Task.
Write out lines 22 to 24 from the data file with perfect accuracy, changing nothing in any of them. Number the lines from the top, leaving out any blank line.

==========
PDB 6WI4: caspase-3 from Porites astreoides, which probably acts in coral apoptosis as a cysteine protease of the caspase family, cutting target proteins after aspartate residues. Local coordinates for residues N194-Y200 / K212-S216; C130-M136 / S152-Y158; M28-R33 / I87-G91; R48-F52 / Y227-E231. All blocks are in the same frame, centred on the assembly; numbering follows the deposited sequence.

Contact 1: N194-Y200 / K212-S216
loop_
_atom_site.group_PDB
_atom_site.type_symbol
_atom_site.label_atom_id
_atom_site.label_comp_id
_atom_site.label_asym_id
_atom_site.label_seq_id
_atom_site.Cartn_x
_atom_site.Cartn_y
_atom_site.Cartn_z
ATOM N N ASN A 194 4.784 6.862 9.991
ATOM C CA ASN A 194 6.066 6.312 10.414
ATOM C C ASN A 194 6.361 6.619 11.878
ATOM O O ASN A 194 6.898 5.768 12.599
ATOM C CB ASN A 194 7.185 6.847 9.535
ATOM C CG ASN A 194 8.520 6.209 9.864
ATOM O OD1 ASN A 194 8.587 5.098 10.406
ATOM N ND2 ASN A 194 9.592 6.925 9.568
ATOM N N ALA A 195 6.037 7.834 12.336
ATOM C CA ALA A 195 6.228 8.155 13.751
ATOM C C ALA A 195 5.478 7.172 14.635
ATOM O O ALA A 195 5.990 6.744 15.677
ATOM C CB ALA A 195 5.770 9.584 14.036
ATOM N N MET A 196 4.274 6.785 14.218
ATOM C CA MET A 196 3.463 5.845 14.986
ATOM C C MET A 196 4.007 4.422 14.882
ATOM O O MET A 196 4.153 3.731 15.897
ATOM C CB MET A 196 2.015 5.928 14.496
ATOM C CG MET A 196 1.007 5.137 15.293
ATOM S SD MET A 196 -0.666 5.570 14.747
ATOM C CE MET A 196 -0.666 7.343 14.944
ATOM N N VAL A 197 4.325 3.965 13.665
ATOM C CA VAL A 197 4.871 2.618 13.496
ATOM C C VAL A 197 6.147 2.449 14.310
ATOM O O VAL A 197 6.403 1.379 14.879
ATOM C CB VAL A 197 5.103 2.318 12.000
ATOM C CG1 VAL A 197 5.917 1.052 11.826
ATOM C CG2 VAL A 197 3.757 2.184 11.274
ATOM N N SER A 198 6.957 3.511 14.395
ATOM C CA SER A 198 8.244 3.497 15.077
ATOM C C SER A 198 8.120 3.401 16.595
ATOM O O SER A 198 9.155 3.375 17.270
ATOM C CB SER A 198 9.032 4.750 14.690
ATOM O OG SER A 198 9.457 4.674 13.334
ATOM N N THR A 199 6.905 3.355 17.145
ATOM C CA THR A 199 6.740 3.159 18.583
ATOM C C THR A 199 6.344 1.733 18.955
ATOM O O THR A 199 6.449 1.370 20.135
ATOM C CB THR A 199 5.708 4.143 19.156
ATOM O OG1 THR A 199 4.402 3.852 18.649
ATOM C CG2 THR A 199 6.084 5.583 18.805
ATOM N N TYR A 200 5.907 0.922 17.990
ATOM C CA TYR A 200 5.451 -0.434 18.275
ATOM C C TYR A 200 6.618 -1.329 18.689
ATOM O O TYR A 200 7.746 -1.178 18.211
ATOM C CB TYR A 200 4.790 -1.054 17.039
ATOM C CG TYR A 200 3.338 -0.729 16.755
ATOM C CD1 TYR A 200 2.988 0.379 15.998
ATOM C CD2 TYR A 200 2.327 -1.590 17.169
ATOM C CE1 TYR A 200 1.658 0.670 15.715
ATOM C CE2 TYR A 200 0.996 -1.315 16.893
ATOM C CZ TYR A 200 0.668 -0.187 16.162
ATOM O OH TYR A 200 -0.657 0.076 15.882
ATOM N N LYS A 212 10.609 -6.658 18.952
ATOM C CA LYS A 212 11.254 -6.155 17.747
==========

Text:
ATOM C CA ALA A 195 6.228 8.155 13.751
ATOM C C ALA A 195 5.478 7.172 14.635
ATOM O O ALA A 195 5.990 6.744 15.677